As well as being the centre of North Island logging operations, the town's sheltered harbour is also a launching point for sportsfishing enthusiasts who test their skills in the maze of waterways between Vancouver Island and the mainland.
Telegraph Cove is tucked away on the eastern coast of Northern Vancouver Island. In 1912, Telegraph Cove was a one-room station, the northern terminus of a telegraph line that began in Campbell River and stretched from tree to tree along Vancouver Island's east coast.
Next to the arts and crafts gallery stands the home of community pioneer Fred Wastell, whose father purchased most of the land around the cove. Together with Japanese investors, he established a chum salmon saltery and a small sawmill.
These days, the tiny town is a major destination during the summer months, when the snug little bay bustles with boaters, anglers, campers, kayakers and whale-watchers. With its colourful buildings and peaceful inlet setting, Telegraph Cove, one of the last boardwalk communities of eastern Vancouver Island, is worth a visit even if you're not planning to do any offshore exploring.
Johnstone Strait is a 110 km (68 mi) channel along the north east coast of Vancouver Island in British Columbia, Canada. Opposite the Vancouver Island coast, running north to south, are Hanson Island, West Cracroft Island, the mainland British Columbia Coast, Hardwick Island, West Thurlow Island and East Thurlow Island. At that point, the strait meets Discovery Passage which connects to Georgia Strait.
The strait is between 2.5 km (1.6 mi) and 5 km (3.1 mi) wide. It is a major navigation channel on the west coast of North America. It is the preferred channel for vessels from the Georgia Strait leaving to the north of Vancouver Island through the Queen Charlotte Strait bound for Prince Rupert, Queen Charlotte Islands, Alaska, and the North Pacific Ocean, and for southbound vessels from those areas bound for the Port of Vancouver.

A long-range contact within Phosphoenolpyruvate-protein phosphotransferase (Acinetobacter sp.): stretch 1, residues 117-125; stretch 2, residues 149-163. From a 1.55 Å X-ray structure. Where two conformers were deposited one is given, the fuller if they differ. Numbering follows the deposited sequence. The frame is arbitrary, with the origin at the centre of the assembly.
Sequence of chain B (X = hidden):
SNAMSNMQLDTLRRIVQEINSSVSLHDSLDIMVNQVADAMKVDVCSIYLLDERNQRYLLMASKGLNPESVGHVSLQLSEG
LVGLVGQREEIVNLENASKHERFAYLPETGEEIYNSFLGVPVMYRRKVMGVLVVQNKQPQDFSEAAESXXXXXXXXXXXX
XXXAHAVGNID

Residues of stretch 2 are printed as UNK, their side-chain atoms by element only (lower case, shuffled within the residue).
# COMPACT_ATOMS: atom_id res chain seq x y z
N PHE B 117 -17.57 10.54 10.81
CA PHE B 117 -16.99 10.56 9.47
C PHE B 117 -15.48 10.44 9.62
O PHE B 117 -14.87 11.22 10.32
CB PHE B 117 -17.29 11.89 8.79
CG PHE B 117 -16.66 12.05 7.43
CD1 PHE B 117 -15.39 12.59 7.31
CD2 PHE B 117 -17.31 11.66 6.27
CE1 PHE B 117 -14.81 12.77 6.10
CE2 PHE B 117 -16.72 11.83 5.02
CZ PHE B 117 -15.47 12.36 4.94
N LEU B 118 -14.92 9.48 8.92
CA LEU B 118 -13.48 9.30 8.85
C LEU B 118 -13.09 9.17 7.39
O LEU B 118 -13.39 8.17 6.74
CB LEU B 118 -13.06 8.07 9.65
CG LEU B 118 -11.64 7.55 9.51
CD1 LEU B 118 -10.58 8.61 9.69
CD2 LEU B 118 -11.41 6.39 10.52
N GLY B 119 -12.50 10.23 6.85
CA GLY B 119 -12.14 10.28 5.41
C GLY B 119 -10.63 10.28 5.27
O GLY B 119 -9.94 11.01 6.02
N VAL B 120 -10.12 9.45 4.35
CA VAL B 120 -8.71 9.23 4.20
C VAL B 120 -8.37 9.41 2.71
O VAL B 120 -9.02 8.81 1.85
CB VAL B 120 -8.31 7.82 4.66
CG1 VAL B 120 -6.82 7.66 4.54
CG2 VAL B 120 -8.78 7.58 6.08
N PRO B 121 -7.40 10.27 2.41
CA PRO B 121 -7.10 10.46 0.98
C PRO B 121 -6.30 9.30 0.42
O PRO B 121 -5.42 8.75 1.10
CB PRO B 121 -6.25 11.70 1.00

The Strait is home to approximately 150 orca whales during the summer months, which are often seen by kayakers and boaters packed with tourists. Scientists including Michael Bigg and Paul Spong have been researching the orcas in the Strait since 1970. Spong established the OrcaLab, based on studying the Orcas in their natural habitat without interfering with their lives or their habitat. The strait includes the Robson Bight (Michael Bigg) Ecological Reserve.
The Strait was named by Vancouver for James Johnstone, master of the armed tender Chatham. In 1792, his survey party established that Vancouver Island was an island.
There are no cities or towns along the length of the strait. Telegraph Cove and Robson Bight on Vancouver Island are along the strait near its north end and the village of Sayward on Kelsey Bay is near its midpoint.
|Legal :|| LOT 11, DISTRICT LOT 1087, PEARSE ISLAND, RUPERT DISTRICT, PLAN 40309
|Taxes :||$837.57 (2012)|
|Listing # :|| 13196
Buyers should verify any information provided that is important to them to their sole satisfaction. Our best efforts have been made to provide the most current and accurate information from sources believed to be reliable.